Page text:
As a woman, I believe I bring finesse, attention to detail, patience, a level-head, and perhaps a maternalistic form of management to the team. From a macro perspective, women-led countries during the COVID pandemic fared better, there may be some food for thought there. In fairness, I would like to take a different angle to this question – I believe companies would benefit from hiring the best person for the job, no matter the gender.
So how can we as women support each other in our careers, or in general?
It is important to be around people who are like-minded. Positivity and optimism are an important underlying persona for those looking to support each other.
I want to make it clear that there are full-time mothers out there that put in the hours in a very professional manner at home; I respect their opinions and count on their support as much as I would women in business. Being able to talk about the obstacles and celebrate achievements with peers is a big character boost. We can be consumed in our routine and often it’s necessary to remove yourself just to see the bigger picture; a supportive friend can really help you do that.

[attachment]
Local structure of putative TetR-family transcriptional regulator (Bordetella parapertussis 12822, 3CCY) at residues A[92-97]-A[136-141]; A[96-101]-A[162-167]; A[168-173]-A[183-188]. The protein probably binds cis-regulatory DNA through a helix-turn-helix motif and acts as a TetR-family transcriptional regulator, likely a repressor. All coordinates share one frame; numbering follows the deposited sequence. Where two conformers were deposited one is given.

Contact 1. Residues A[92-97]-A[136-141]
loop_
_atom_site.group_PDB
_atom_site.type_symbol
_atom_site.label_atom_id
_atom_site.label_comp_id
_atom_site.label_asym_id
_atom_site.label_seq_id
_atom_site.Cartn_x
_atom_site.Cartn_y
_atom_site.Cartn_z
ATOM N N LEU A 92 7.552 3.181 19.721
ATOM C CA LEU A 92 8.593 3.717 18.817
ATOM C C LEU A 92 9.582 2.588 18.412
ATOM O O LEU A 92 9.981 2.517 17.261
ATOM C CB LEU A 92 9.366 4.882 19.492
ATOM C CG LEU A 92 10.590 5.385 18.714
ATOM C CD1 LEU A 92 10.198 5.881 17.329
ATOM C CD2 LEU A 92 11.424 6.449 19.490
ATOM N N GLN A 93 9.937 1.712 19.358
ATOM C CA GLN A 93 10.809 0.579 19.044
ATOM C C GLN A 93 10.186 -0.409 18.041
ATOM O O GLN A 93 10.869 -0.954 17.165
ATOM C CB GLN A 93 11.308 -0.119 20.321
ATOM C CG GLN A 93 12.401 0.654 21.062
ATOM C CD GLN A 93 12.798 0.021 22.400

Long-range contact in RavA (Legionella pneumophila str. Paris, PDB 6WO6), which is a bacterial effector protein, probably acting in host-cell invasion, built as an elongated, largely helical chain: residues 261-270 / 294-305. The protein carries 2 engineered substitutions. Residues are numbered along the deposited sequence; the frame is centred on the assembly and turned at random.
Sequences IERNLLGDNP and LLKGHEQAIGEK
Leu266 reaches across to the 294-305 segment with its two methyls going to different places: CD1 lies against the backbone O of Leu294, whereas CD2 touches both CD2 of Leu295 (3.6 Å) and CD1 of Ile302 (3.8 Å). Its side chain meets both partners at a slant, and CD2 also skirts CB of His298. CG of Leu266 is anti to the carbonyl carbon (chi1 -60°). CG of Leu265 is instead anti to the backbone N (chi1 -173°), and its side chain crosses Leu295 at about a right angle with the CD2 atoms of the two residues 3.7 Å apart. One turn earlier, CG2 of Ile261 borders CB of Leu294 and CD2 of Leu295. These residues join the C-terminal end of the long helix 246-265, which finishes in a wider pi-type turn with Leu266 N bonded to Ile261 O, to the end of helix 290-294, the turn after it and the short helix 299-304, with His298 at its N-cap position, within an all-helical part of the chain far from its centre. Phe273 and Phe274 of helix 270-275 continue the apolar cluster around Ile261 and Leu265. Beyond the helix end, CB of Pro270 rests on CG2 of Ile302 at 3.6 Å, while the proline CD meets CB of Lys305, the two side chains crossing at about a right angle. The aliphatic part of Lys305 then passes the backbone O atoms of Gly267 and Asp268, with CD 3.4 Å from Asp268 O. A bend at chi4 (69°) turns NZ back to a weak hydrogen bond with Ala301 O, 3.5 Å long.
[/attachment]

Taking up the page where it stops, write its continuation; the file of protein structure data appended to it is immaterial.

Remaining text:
Tell us a little about the people who’ve inspired you, and why.
When it comes to people who inspire me, I look at those that are around me; be it friends, family members, or colleagues. I do not think you need to look far. I take inspiration from my kids achieving milestones, family members overcoming obstacles, seeing friends and colleagues being their best selves. Seeing those closest to me overcoming everyday struggles to reach a bigger goal is inspiring enough for me.
The million-dollar question: as someone in corporate, what does a work-life balance look life for you, and how do you maintain it?